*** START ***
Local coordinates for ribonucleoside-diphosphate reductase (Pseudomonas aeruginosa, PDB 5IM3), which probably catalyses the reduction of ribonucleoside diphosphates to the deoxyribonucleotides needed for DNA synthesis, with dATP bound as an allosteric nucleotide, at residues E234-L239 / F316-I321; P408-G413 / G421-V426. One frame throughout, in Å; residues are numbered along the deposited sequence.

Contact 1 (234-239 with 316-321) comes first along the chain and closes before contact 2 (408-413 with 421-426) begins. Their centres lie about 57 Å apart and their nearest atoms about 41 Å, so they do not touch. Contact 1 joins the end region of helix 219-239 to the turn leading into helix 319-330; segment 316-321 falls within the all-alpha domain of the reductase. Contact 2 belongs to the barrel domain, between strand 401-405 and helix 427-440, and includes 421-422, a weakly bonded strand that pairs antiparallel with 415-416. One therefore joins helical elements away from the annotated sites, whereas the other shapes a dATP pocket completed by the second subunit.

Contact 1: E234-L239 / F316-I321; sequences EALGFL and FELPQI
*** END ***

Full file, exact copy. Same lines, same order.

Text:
Local coordinates for ribonucleoside-diphosphate reductase (Pseudomonas aeruginosa, PDB 5IM3), which probably catalyses the reduction of ribonucleoside diphosphates to the deoxyribonucleotides needed for DNA synthesis, with dATP bound as an allosteric nucleotide, at residues E234-L239 / F316-I321; P408-G413 / G421-V426. One frame throughout, in Å; residues are numbered along the deposited sequence.

Contact 1 (234-239 with 316-321) comes first along the chain and closes before contact 2 (408-413 with 421-426) begins. Their centres lie about 57 Å apart and their nearest atoms about 41 Å, so they do not touch. Contact 1 joins the end region of helix 219-239 to the turn leading into helix 319-330; segment 316-321 falls within the all-alpha domain of the reductase. Contact 2 belongs to the barrel domain, between strand 401-405 and helix 427-440, and includes 421-422, a weakly bonded strand that pairs antiparallel with 415-416. One therefore joins helical elements away from the annotated sites, whereas the other shapes a dATP pocket completed by the second subunit.

Contact 1: E234-L239 / F316-I321; sequences EALGFL and FELPQI